10 January 2010 | paskuniag
This is what MGM had to offer?
I was just old enough to read about and understand the dismantling of MGM not long after this promotional short came out. In retrospect, if the movies featured in it are all the studio had to offer, then I guess it became a fait accompli when most of these pictures were released to mediocre reviews and/or box office, precipitating the fire sale of real estate and studio inventory that took place as a result (the most symbolic act of which being the auctioning of Dorothy's ruby slippers).
I have seen many of the films that were promoted here. The highlight, of course, was "2001: A Space Oddysey." "Point Blank" and "Where Eagles Dare" were both pieces of solid entertainment, as well. On the other end was "The Extraordinary Seaman," a horrible mess of a film that is supposed to be a lightweight story about the ghost of a WWI British naval officer (David Niven), but was weighted down by an albatross of a script penned by someone without a shred of whimsy, and directed the same way by John Frankenheimer, of all people. And "A Man Called Dagger" screams "TV Movie," what with its small-screen/b-movie cast (and budget). Unfortunately, most of the films in "Lionpower" fit either one or both of those moldy molds.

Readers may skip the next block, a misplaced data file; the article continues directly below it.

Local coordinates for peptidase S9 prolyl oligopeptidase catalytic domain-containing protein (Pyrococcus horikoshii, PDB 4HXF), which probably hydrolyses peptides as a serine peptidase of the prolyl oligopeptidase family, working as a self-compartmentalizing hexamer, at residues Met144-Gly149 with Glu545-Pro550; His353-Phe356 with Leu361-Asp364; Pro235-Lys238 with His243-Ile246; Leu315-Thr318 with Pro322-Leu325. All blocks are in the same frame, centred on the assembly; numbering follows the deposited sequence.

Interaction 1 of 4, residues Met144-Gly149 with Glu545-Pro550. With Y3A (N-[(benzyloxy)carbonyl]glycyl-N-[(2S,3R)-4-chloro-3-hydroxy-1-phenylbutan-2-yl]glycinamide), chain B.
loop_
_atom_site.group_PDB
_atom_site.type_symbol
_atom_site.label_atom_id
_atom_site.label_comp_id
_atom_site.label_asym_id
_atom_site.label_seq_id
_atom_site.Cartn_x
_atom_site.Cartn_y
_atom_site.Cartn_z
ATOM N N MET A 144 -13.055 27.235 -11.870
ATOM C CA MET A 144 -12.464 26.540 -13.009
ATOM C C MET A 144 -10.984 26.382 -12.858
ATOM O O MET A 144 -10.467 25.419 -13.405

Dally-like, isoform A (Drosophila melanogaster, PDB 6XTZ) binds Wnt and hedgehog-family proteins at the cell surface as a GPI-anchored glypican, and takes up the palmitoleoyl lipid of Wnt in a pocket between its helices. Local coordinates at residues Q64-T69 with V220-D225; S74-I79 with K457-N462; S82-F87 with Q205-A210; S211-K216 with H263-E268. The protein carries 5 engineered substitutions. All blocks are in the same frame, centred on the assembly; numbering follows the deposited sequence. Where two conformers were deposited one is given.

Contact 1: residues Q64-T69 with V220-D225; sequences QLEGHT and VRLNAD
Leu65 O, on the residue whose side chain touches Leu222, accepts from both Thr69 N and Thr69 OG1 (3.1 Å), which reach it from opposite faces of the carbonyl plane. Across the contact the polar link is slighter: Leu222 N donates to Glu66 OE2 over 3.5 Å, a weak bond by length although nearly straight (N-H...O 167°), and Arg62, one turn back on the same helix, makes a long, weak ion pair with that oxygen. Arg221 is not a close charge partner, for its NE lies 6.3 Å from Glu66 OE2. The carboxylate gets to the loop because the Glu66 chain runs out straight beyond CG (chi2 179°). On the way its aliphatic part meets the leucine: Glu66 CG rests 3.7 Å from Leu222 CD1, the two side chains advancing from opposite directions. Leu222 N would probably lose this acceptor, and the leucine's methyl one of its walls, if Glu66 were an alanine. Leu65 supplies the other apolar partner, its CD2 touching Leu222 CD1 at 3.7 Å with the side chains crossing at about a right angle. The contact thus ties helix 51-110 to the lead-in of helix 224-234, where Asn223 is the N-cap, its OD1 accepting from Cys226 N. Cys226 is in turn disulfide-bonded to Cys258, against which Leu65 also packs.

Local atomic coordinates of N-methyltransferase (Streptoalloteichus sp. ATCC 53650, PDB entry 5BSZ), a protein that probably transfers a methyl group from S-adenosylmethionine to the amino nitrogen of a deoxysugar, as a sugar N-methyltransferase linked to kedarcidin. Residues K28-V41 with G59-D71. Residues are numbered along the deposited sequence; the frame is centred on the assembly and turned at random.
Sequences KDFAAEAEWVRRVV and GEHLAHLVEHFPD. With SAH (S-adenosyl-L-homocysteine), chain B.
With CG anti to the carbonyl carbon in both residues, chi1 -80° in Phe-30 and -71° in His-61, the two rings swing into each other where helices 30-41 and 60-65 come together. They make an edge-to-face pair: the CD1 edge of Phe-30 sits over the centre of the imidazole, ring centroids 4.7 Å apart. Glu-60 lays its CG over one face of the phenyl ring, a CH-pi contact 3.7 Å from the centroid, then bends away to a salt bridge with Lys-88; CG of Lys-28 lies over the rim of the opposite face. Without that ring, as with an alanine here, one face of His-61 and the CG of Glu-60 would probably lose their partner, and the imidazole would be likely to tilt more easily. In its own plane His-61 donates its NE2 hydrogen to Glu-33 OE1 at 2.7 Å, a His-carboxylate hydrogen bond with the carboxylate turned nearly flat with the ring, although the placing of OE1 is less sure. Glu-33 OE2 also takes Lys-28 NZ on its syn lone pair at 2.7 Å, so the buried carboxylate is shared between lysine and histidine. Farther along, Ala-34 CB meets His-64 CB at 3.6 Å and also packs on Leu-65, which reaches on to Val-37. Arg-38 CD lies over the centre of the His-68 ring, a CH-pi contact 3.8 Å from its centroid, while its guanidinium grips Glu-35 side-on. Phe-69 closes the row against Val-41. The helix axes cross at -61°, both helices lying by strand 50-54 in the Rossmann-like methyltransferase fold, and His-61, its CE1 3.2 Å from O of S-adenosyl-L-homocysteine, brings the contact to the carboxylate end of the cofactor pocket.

The class productions included "The Comedians," an ironic title, courtesy of the Graham Greene novel, about people living in Haiti during the Papa Doc Duvalier regime. Not a happy movie, but at least the participants- Liz and Dick, plus Lillian Gish and Paul Ford- had a good script to work from. And Roman Polanski directed "The Fearless Vampire Killers," a humorous satire that ought to be viewed again, now that the Transylvania Kids are once again en vogue.
There are a lot of other movies represented here. Unfortunately, even the few good ones mentioned in it couldn't save the studio, and the (mostly) fair-to-middling releases only hastened the demise of the MGM we once knew. So, in the end, "Lionpower" represents the final, throttled gasp of Leo the Lion, symbol of the studio that was once called the "Dream Factory."
Footnote: Ironically, it was another gigantic turkey, "Heaven's Gate," that, a decade later, allowed MGM (and Leo) to rise from the ashes and take over its parent company, United Artists, which had financed that infamous money pit of a film.